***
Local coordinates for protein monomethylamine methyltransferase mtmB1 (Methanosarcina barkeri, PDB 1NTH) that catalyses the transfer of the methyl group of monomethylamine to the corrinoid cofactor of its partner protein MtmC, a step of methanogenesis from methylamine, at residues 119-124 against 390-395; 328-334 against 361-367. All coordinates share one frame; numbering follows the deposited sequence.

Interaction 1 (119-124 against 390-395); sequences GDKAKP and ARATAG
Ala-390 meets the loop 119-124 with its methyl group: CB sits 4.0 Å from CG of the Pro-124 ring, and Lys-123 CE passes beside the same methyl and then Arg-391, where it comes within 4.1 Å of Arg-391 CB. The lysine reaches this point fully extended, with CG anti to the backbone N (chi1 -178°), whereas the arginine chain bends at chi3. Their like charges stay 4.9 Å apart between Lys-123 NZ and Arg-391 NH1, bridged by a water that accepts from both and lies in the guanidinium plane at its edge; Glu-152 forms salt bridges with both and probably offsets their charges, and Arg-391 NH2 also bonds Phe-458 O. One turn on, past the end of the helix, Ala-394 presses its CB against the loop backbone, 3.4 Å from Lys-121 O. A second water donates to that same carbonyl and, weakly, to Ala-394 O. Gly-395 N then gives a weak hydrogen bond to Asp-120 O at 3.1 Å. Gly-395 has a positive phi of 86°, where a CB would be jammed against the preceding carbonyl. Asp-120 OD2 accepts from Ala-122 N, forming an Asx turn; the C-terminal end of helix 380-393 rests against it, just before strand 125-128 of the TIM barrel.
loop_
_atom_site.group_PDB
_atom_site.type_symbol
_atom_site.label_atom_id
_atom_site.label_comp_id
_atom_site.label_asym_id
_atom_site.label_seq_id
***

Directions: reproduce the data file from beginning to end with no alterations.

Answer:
Local coordinates for protein monomethylamine methyltransferase mtmB1 (Methanosarcina barkeri, PDB 1NTH) that catalyses the transfer of the methyl group of monomethylamine to the corrinoid cofactor of its partner protein MtmC, a step of methanogenesis from methylamine, at residues 119-124 against 390-395; 328-334 against 361-367. All coordinates share one frame; numbering follows the deposited sequence.

Interaction 1 (119-124 against 390-395); sequences GDKAKP and ARATAG
Ala-390 meets the loop 119-124 with its methyl group: CB sits 4.0 Å from CG of the Pro-124 ring, and Lys-123 CE passes beside the same methyl and then Arg-391, where it comes within 4.1 Å of Arg-391 CB. The lysine reaches this point fully extended, with CG anti to the backbone N (chi1 -178°), whereas the arginine chain bends at chi3. Their like charges stay 4.9 Å apart between Lys-123 NZ and Arg-391 NH1, bridged by a water that accepts from both and lies in the guanidinium plane at its edge; Glu-152 forms salt bridges with both and probably offsets their charges, and Arg-391 NH2 also bonds Phe-458 O. One turn on, past the end of the helix, Ala-394 presses its CB against the loop backbone, 3.4 Å from Lys-121 O. A second water donates to that same carbonyl and, weakly, to Ala-394 O. Gly-395 N then gives a weak hydrogen bond to Asp-120 O at 3.1 Å. Gly-395 has a positive phi of 86°, where a CB would be jammed against the preceding carbonyl. Asp-120 OD2 accepts from Ala-122 N, forming an Asx turn; the C-terminal end of helix 380-393 rests against it, just before strand 125-128 of the TIM barrel.
loop_
_atom_site.group_PDB
_atom_site.type_symbol
_atom_site.label_atom_id
_atom_site.label_comp_id
_atom_site.label_asym_id
_atom_site.label_seq_id